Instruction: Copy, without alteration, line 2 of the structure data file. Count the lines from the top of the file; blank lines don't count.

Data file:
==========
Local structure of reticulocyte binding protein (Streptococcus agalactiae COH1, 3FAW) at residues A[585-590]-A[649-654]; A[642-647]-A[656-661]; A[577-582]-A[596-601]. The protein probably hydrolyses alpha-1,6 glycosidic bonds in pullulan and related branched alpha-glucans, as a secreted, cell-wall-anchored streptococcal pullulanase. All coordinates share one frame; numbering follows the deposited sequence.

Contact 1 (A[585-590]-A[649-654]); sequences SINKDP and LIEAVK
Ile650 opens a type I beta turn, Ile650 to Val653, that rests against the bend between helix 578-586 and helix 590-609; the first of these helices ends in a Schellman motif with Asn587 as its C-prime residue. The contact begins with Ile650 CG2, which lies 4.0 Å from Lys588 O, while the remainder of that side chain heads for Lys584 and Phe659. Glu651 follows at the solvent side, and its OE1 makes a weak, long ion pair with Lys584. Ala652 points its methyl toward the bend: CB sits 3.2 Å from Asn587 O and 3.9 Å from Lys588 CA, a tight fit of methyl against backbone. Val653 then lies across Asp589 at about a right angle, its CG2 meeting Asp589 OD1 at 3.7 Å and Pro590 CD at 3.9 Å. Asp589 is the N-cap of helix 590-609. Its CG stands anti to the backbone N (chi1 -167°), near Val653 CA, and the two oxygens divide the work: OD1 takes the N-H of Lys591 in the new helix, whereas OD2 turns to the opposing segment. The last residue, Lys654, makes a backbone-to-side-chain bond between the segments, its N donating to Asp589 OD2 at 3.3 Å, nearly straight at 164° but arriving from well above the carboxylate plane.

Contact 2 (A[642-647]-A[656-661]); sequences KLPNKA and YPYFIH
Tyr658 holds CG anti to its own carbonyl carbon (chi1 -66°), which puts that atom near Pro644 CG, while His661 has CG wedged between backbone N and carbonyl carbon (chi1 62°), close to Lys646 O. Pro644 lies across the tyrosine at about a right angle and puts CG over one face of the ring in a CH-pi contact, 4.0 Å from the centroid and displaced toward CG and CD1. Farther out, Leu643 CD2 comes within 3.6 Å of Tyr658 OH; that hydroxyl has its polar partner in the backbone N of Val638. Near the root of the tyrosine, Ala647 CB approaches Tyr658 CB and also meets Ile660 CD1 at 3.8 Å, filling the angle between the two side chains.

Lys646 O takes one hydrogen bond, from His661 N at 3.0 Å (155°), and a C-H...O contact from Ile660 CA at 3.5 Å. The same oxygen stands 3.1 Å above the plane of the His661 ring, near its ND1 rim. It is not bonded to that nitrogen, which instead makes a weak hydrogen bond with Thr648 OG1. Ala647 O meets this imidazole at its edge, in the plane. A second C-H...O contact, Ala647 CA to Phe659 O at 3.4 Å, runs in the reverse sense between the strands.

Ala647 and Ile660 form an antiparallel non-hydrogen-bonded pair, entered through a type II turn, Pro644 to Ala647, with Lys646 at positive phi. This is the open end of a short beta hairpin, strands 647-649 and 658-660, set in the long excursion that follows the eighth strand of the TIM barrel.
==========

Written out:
Contact 1 (A[585-590]-A[649-654]); sequences SINKDP and LIEAVK